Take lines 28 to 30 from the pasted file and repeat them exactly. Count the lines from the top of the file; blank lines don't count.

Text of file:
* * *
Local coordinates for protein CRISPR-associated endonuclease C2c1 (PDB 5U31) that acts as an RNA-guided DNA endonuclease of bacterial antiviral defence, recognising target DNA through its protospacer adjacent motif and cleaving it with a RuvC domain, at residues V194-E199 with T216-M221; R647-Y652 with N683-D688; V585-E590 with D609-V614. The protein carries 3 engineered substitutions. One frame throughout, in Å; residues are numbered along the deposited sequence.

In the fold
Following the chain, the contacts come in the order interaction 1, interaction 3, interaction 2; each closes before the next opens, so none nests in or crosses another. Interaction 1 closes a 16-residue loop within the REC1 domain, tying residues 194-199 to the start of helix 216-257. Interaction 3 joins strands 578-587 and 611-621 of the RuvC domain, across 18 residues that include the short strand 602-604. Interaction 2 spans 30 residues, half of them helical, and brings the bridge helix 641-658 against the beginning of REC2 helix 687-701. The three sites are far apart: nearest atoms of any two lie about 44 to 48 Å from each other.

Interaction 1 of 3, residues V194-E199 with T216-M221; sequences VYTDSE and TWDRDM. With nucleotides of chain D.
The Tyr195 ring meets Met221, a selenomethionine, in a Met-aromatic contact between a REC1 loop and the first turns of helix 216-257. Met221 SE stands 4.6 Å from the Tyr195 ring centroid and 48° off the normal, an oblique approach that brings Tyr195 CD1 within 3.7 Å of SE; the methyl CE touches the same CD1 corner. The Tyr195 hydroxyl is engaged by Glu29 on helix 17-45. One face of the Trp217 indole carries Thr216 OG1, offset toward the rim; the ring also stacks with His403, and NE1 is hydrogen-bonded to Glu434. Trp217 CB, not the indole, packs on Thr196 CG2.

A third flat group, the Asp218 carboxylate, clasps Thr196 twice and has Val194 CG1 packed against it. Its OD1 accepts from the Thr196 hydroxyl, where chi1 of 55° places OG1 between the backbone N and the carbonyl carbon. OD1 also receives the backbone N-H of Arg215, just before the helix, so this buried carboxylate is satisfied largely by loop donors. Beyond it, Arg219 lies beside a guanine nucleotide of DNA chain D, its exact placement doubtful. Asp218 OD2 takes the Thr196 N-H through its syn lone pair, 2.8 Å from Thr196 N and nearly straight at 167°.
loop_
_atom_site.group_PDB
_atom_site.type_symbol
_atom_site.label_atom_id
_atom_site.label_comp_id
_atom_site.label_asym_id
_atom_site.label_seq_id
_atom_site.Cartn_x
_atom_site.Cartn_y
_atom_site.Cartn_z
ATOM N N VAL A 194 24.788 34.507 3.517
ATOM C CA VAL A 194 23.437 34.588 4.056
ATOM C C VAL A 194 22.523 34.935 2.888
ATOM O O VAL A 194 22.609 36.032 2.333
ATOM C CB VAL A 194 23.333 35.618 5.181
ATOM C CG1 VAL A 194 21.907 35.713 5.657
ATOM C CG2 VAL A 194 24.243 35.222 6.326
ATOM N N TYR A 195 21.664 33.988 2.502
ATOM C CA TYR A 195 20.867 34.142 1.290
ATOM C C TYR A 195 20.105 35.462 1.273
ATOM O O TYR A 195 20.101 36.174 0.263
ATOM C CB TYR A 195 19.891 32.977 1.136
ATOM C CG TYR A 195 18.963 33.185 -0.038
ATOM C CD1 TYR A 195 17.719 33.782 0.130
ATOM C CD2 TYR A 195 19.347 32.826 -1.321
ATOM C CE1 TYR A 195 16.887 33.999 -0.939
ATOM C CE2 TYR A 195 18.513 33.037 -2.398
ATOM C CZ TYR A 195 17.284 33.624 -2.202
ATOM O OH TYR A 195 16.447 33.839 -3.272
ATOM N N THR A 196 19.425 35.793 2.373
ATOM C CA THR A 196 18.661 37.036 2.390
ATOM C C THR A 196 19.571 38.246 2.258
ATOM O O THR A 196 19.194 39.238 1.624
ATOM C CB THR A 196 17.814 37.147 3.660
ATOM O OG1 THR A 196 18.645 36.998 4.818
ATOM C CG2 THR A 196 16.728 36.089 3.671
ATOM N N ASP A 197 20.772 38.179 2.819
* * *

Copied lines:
ATOM C CB TYR A 195 19.891 32.977 1.136
ATOM C CG TYR A 195 18.963 33.185 -0.038
ATOM C CD1 TYR A 195 17.719 33.782 0.130